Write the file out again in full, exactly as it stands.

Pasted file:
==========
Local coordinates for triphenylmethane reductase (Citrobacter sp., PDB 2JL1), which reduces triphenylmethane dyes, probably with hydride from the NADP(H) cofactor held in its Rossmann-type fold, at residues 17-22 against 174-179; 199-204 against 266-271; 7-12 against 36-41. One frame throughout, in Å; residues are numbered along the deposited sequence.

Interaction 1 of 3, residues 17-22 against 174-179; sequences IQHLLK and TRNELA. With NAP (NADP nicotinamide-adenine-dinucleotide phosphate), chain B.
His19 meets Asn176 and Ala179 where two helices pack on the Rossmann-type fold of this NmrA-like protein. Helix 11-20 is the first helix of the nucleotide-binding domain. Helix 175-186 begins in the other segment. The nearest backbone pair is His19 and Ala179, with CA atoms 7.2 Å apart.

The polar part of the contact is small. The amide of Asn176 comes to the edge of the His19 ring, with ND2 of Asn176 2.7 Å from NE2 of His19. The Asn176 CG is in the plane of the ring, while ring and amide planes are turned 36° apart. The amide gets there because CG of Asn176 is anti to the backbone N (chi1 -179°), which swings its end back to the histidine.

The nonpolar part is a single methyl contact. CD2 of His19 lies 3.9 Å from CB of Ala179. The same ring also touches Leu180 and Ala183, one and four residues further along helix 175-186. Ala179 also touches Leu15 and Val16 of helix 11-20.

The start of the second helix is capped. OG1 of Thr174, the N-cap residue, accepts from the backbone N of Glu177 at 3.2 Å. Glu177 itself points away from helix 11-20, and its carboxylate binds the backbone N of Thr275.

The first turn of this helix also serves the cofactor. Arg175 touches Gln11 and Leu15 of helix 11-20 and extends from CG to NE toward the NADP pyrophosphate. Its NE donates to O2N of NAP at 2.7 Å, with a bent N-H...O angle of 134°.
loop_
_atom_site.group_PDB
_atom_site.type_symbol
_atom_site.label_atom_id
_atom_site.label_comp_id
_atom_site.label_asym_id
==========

Local coordinates for triphenylmethane reductase (Citrobacter sp., PDB 2JL1), which reduces triphenylmethane dyes, probably with hydride from the NADP(H) cofactor held in its Rossmann-type fold, at residues 17-22 against 174-179; 199-204 against 266-271; 7-12 against 36-41. One frame throughout, in Å; residues are numbered along the deposited sequence.

Interaction 1 of 3, residues 17-22 against 174-179; sequences IQHLLK and TRNELA. With NAP (NADP nicotinamide-adenine-dinucleotide phosphate), chain B.
His19 meets Asn176 and Ala179 where two helices pack on the Rossmann-type fold of this NmrA-like protein. Helix 11-20 is the first helix of the nucleotide-binding domain. Helix 175-186 begins in the other segment. The nearest backbone pair is His19 and Ala179, with CA atoms 7.2 Å apart.

The polar part of the contact is small. The amide of Asn176 comes to the edge of the His19 ring, with ND2 of Asn176 2.7 Å from NE2 of His19. The Asn176 CG is in the plane of the ring, while ring and amide planes are turned 36° apart. The amide gets there because CG of Asn176 is anti to the backbone N (chi1 -179°), which swings its end back to the histidine.

The nonpolar part is a single methyl contact. CD2 of His19 lies 3.9 Å from CB of Ala179. The same ring also touches Leu180 and Ala183, one and four residues further along helix 175-186. Ala179 also touches Leu15 and Val16 of helix 11-20.

The start of the second helix is capped. OG1 of Thr174, the N-cap residue, accepts from the backbone N of Glu177 at 3.2 Å. Glu177 itself points away from helix 11-20, and its carboxylate binds the backbone N of Thr275.

The first turn of this helix also serves the cofactor. Arg175 touches Gln11 and Leu15 of helix 11-20 and extends from CG to NE toward the NADP pyrophosphate. Its NE donates to O2N of NAP at 2.7 Å, with a bent N-H...O angle of 134°.
loop_
_atom_site.group_PDB
_atom_site.type_symbol
_atom_site.label_atom_id
_atom_site.label_comp_id
_atom_site.label_asym_id